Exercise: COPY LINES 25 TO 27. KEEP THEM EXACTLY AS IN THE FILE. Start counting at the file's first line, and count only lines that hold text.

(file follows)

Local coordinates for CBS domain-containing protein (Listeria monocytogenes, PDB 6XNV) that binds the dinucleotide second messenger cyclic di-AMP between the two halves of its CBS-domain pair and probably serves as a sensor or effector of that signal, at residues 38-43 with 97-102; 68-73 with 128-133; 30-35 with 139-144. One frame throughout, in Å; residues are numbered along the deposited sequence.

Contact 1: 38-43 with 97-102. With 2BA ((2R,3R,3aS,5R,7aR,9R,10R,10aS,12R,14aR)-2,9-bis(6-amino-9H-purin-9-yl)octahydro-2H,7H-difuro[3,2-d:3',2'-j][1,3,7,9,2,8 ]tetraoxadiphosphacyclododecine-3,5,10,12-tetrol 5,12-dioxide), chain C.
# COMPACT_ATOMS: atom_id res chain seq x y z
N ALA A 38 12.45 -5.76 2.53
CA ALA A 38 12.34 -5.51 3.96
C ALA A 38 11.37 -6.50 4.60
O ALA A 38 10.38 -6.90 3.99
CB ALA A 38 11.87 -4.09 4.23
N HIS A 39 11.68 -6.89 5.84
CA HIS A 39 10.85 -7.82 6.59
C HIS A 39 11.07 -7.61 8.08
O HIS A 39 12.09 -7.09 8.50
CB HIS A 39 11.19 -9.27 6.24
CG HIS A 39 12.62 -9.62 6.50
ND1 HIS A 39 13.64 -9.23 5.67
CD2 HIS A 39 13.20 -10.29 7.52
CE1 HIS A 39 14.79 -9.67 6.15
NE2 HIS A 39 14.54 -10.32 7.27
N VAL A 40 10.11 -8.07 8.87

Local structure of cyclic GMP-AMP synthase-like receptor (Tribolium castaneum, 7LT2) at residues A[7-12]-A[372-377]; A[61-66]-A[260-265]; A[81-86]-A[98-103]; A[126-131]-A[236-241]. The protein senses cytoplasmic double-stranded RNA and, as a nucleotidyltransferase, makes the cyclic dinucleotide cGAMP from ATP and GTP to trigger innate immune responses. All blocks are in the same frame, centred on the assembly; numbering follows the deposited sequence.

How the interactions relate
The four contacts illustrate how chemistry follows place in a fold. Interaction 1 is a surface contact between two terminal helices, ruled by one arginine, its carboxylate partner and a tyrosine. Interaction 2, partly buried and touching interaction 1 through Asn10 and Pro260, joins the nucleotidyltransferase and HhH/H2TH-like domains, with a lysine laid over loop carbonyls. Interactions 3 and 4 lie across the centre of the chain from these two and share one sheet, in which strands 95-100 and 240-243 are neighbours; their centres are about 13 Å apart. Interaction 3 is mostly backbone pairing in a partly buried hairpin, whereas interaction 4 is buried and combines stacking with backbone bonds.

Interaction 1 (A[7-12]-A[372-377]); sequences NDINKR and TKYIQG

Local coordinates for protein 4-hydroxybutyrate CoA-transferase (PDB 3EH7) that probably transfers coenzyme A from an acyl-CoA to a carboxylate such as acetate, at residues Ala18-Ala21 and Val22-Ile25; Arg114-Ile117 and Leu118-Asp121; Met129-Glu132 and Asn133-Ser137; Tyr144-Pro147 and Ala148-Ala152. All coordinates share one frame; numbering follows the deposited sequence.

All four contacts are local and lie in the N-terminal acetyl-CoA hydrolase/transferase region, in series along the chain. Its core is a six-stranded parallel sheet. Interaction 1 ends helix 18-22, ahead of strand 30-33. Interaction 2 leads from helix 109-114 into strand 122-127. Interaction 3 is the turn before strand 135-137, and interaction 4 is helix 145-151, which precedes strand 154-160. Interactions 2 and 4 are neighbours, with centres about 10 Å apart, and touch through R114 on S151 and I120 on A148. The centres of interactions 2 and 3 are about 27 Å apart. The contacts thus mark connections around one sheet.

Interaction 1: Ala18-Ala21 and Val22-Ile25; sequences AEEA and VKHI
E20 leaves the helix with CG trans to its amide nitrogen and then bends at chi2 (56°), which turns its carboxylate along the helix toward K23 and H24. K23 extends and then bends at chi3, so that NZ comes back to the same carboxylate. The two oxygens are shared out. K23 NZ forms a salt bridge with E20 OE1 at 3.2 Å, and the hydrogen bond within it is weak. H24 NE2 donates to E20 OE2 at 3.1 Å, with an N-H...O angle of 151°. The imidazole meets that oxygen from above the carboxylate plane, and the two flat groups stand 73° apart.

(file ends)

All four contacts are local and lie in the N-terminal acetyl-CoA hydrolase/transferase region, in series along the chain. Its core is a six-stranded parallel sheet. Interaction 1 ends helix 18-22, ahead of strand 30-33. Interaction 2 leads from helix 109-114 into strand 122-127. Interaction 3 is the turn before strand 135-137, and interaction 4 is helix 145-151, which precedes strand 154-160. Interactions 2 and 4 are neighbours, with centres about 10 Å apart, and touch through R114 on S151 and I120 on A148. The centres of interactions 2 and 3 are about 27 Å apart. The contacts thus mark connections around one sheet.

Interaction 1: Ala18-Ala21 and Val22-Ile25; sequences AEEA and VKHI
E20 leaves the helix with CG trans to its amide nitrogen and then bends at chi2 (56°), which turns its carboxylate along the helix toward K23 and H24. K23 extends and then bends at chi3, so that NZ comes back to the same carboxylate. The two oxygens are shared out. K23 NZ forms a salt bridge with E20 OE1 at 3.2 Å, and the hydrogen bond within it is weak. H24 NE2 donates to E20 OE2 at 3.1 Å, with an N-H...O angle of 151°. The imidazole meets that oxygen from above the carboxylate plane, and the two flat groups stand 73° apart.